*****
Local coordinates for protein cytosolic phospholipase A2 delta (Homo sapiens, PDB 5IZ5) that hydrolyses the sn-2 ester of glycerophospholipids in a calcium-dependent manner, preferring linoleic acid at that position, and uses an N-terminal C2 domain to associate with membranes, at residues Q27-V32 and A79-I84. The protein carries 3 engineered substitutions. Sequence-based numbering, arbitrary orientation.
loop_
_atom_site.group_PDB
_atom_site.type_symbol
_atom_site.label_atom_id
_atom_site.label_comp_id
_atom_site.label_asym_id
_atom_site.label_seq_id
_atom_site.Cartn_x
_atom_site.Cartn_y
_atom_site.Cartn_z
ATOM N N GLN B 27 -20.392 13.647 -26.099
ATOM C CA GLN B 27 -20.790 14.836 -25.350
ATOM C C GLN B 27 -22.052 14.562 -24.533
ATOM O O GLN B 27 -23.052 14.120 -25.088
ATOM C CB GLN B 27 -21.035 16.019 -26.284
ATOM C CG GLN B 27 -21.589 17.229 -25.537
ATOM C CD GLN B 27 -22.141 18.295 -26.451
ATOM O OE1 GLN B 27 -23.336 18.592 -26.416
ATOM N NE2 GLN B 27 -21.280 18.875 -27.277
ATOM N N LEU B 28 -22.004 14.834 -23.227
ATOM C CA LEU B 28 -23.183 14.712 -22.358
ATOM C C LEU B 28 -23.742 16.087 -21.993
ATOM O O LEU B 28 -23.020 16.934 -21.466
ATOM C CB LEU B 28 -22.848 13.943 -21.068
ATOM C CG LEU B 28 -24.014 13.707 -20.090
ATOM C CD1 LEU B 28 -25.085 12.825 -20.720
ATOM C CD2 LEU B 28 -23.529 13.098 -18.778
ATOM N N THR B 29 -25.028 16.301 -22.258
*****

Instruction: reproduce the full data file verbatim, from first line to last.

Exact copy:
Local coordinates for protein cytosolic phospholipase A2 delta (Homo sapiens, PDB 5IZ5) that hydrolyses the sn-2 ester of glycerophospholipids in a calcium-dependent manner, preferring linoleic acid at that position, and uses an N-terminal C2 domain to associate with membranes, at residues Q27-V32 and A79-I84. The protein carries 3 engineered substitutions. Sequence-based numbering, arbitrary orientation.
loop_
_atom_site.group_PDB
_atom_site.type_symbol
_atom_site.label_atom_id
_atom_site.label_comp_id
_atom_site.label_asym_id
_atom_site.label_seq_id
_atom_site.Cartn_x
_atom_site.Cartn_y
_atom_site.Cartn_z
ATOM N N GLN B 27 -20.392 13.647 -26.099
ATOM C CA GLN B 27 -20.790 14.836 -25.350
ATOM C C GLN B 27 -22.052 14.562 -24.533
ATOM O O GLN B 27 -23.052 14.120 -25.088
ATOM C CB GLN B 27 -21.035 16.019 -26.284
ATOM C CG GLN B 27 -21.589 17.229 -25.537
ATOM C CD GLN B 27 -22.141 18.295 -26.451
ATOM O OE1 GLN B 27 -23.336 18.592 -26.416
ATOM N NE2 GLN B 27 -21.280 18.875 -27.277
ATOM N N LEU B 28 -22.004 14.834 -23.227
ATOM C CA LEU B 28 -23.183 14.712 -22.358
ATOM C C LEU B 28 -23.742 16.087 -21.993
ATOM O O LEU B 28 -23.020 16.934 -21.466
ATOM C CB LEU B 28 -22.848 13.943 -21.068
ATOM C CG LEU B 28 -24.014 13.707 -20.090
ATOM C CD1 LEU B 28 -25.085 12.825 -20.720
ATOM C CD2 LEU B 28 -23.529 13.098 -18.778
ATOM N N THR B 29 -25.028 16.301 -22.258